In order to combat rising inflation, the Bank of England raised the base rate 14 times in a row from the end of 2021 until August 2023.

On 9 April 2024, the Bank of England will decide whether to raise the base rate.

In addition to the base rate, other factors, such as swap rates and a lender’s discretion, affect the rates on other types of mortgages.

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Latest Update on UK Mortgage Rates: Predictions

In December, the annual rate of price increases increased to 4%, according to the Bank of England governor.

According to S&P Global Ratings, interest rates will not be cut until the second half of next year, which means mortgage rates will not fall significantly until then.

Bank trade body UK Finance says affordability pressures are peaking now and things will begin to improve in 2025.

Capital Economics’ chief UK economist, Paul Dales, thinks the recession will be shallower and growth will remain weak through 2024, but the Bank of England will have more time to cut rates.

Despite low inflation, Nationwide’s chief economist Robert Gardner says consumer confidence and new buyer inquiries are still low.

Mortgage rates will slow down in 2024, according to Better.co.uk. The Bank of England may lower the Bank Rate by the end of 2024.

London & Country Mortgages associate director David Hollingworth says five-year fixed rates are below 4.50% and two-year fixed rates are below 5%.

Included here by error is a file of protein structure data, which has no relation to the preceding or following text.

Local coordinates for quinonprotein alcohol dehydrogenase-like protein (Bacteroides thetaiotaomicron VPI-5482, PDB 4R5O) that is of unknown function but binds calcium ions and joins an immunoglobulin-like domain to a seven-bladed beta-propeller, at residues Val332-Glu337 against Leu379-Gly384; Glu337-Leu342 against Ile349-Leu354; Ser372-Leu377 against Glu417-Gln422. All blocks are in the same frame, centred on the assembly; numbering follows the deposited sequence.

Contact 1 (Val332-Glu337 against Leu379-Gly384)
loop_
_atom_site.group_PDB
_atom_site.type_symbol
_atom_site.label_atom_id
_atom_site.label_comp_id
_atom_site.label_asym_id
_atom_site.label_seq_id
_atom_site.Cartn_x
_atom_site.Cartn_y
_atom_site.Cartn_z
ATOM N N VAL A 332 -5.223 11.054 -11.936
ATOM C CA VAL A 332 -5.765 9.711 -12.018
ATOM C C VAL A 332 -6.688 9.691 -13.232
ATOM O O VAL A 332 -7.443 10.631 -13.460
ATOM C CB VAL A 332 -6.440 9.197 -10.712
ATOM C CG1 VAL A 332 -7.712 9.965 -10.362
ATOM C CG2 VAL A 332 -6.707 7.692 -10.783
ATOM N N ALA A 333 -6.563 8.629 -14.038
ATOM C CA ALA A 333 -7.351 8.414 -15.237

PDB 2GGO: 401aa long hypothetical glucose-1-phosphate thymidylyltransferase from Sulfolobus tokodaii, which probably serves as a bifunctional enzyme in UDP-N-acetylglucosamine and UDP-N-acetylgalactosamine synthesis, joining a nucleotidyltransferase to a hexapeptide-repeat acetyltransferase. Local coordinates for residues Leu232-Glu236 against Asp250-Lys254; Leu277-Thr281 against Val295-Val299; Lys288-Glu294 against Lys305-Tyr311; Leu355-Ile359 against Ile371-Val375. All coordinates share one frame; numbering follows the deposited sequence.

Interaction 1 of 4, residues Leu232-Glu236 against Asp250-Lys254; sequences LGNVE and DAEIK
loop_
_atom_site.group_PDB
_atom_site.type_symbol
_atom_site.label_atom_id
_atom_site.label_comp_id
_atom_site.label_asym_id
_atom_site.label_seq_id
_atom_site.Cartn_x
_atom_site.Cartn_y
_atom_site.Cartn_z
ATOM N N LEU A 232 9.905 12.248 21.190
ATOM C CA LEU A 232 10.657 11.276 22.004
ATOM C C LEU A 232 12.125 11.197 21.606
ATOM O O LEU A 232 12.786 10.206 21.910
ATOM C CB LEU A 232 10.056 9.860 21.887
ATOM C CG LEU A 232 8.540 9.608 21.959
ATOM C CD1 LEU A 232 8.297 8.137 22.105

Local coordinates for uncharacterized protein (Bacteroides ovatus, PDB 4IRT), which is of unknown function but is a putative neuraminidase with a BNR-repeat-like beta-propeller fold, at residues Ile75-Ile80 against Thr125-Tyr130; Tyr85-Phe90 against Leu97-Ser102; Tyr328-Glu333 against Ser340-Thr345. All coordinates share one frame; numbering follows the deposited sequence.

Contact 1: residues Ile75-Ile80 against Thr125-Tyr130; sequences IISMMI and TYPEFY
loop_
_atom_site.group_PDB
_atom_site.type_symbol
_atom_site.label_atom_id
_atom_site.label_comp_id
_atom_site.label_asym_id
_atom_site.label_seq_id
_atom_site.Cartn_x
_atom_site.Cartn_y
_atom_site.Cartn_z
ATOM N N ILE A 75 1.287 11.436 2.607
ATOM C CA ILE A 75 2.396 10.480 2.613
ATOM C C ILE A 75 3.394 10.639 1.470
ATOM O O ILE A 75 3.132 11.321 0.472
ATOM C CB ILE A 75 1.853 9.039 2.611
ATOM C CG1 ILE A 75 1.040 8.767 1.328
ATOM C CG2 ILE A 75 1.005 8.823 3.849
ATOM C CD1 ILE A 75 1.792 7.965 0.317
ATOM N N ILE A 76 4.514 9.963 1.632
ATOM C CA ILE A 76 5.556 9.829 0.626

According to the leading house price indices, which each record national prices separately on a monthly basis, property prices have fallen by 1% to 2% over the past year.

As a result of rising mortgage rates, the market has seen falling prices and properties taking longer to sell.

If mortgage rates rise, what should I do?

Consider these options if you’re concerned about your mortgage interest rate rising:

If your current mortgage deal has not ended, however, be aware of any early repayment charges (ERCs).

In the next six months, you can lock in a new rate and switch when your deal ends. If rates fall before your deal ends, you can switch again.

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What effect does the Bank of England base rate have on mortgage rates today?

The Bank of England manages inflation with its base rate. Low inflation makes loans more affordable, so the Bank of England lowers the base rate. The Bank of England raises its base rate to reduce inflation.

Depending on your deal, base rate changes affect your mortgage rate. Rates on tracker mortgages go up and down with the base rate.

Discount mortgages and SVRs aren’t directly linked to the base rate, but they’re influenced by it, so they can go up or down.

When you’re on a fixed-rate mortgage, your rate will remain the same for the duration of that mortgage. Base rate changes can affect what fixed-rate mortgages are available.

The changes in the base rate only affect tracker mortgage rates, but they also affect other deals offered by lenders.